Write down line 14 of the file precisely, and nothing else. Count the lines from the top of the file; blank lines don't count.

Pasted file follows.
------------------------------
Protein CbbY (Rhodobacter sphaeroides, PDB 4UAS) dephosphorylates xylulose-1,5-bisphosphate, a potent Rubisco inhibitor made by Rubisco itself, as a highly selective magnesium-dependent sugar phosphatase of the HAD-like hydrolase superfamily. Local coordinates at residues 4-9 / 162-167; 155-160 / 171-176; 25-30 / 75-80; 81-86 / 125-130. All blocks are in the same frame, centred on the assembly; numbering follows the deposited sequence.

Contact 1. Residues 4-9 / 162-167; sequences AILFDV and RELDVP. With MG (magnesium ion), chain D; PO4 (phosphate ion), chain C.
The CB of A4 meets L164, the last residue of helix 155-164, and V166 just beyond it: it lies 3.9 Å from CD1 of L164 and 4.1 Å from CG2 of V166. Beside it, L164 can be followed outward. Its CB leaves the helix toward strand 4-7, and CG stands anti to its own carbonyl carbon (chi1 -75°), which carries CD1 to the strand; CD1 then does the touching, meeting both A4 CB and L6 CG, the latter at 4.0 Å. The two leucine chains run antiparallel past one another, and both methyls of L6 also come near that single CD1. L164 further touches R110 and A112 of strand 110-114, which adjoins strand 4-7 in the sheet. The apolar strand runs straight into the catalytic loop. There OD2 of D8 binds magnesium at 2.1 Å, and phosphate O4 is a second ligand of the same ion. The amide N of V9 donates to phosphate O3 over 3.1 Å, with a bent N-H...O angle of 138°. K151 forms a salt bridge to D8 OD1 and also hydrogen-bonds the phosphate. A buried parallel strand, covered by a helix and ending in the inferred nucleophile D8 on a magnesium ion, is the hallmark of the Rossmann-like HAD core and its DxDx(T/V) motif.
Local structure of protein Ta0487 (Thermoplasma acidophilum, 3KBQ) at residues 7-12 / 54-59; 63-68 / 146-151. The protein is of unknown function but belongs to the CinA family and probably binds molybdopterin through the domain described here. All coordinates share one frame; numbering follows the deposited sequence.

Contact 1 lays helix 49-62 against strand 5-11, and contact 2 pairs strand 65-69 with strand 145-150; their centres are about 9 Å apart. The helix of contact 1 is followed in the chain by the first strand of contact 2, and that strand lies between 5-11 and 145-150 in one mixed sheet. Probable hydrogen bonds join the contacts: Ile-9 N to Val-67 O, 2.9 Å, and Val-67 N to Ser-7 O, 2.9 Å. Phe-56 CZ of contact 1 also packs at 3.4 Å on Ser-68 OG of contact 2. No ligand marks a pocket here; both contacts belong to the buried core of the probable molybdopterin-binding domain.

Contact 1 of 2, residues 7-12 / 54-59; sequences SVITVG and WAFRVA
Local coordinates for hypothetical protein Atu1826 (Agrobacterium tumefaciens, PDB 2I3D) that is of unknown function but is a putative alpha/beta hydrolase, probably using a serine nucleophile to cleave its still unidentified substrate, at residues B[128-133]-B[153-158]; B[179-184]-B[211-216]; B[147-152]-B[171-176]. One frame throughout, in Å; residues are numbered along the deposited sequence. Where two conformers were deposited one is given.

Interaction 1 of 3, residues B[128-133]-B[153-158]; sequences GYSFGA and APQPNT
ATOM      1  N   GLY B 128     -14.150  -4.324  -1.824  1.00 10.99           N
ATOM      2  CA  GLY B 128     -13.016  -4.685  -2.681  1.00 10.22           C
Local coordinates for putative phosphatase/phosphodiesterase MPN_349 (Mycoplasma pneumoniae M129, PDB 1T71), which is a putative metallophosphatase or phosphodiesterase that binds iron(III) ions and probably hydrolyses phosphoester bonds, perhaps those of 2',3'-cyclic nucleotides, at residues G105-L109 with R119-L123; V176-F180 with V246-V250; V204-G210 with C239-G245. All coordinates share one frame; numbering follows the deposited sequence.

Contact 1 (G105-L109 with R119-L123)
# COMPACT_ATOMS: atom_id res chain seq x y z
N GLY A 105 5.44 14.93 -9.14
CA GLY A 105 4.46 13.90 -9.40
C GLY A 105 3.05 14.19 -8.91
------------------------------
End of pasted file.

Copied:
N GLY A 105 5.44 14.93 -9.14